yule.cov {ape}  R Documentation 
This function fits by maximum likelihood the Yule model with covariates, that is a birthonly model where speciation rate is determined by a generalized linear model.
yule.cov(phy, formula, data = NULL)
phy 
an object of class 
formula 
a formula specifying the model to be fitted. 
data 
the name of the data frame where the variables in

The model fitted is a generalization of the Yule model where the speciation rate is determined by:
ln(li / (1  li)) = b1 xi1 + b2 xi2 + ... a
where li is the speciation rate for species i,
xi1, xi2, ... are speciesspecific
variables, and b1, b2, ..., a
are parameters to be estimated. The term on the lefthand side above
is a logit function often used in generalized linear models for
binomial data (see family
). The above model can
be written in matrix form:
logit li = xi' b
The standarderrors of the parameters are computed with the second derivatives of the loglikelihood function. (See References for other details on the estimation procedure.)
The function needs three things:
a phylogenetic tree which may contain multichotomies;
a formula which specifies the predictors of the model described
above: this is given as a standard R formula and has no response (no
lefthand side term), for instance: ~ x + y
, it can include
interactions (~ x + a * b
) (see formula
for details);
the predictors specified in the formula must be accessible to
the function (either in the global space, or though the data
option); they can be numeric vectors or factors. The length and the
order of these data are important: the number of values (length) must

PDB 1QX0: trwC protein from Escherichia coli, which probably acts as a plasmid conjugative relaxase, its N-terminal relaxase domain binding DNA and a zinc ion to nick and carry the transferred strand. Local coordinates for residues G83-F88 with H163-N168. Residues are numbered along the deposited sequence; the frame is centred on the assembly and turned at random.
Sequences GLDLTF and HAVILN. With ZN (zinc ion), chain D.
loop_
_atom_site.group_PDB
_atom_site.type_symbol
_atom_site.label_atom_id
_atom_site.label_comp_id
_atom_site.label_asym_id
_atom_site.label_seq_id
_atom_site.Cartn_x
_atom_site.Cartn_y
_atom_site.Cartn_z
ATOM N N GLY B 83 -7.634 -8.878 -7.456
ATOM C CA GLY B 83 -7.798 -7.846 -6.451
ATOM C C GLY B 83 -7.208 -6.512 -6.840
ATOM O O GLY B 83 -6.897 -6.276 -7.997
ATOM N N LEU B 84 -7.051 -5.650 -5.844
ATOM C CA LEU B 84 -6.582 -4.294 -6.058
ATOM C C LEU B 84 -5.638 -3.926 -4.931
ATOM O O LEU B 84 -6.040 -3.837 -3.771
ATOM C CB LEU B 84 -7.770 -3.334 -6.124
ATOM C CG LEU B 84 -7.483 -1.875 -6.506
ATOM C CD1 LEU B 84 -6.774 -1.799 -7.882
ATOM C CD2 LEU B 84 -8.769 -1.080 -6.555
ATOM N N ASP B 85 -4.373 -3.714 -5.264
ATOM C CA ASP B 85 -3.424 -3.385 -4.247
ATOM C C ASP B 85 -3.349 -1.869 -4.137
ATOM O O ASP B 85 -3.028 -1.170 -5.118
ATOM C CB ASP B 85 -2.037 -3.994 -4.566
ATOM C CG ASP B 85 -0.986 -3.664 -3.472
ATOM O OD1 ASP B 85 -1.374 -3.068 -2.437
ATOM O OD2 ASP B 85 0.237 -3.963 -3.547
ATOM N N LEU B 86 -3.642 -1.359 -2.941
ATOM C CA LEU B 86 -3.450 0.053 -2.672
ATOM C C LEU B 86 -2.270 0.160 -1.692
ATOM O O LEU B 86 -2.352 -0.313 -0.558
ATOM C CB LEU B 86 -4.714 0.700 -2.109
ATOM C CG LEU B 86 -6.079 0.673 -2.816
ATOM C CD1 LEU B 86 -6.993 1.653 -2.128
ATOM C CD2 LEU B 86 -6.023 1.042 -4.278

be equal to the number of tips of the tree + the number of nodes. The
order is the following: first the values for the tips in the same
order than for the labels, then the values for the nodes sequentially
from the root to the most terminal nodes (i.e., in the order given by
phy$edge
).
The user must obtain the values for the nodes separately.
Note that the method in its present implementation assumes that the
change in a species trait is more or less continuous between two nodes
or between a node and a tip. Thus reconstructing the ancestral values
with a Brownian motion model may be consistent with the present
method. This can be done with the function ace
.
A NULL value is returned, the results are simply printed. The output
includes the deviance of the null (interceptonly) model and a
likelihoodratio test of the fitted model against the null model.
Note that the deviance of the null model is different from the one
returned by yule
because of the different parametrizations.
Emmanuel Paradis
Paradis, E. (2005) Statistical analysis of diversification with species traits. Evolution, 59, 1–12.
branching.times
, diversi.gof
,
diversi.time
, ltt.plot
,
birthdeath
, bd.ext
, yule
### a simple example with some random data data(bird.orders) x < rnorm(45) # the tree has 23 tips and 22 nodes ### the standarderror for x should be as large as ### the estimated parameter yule.cov(bird.orders, ~ x) ### another example with a tree that has a multichotomy data(bird.families) y < rnorm(272) # 137 tips + 135 nodes yule.cov(bird.families, ~ y)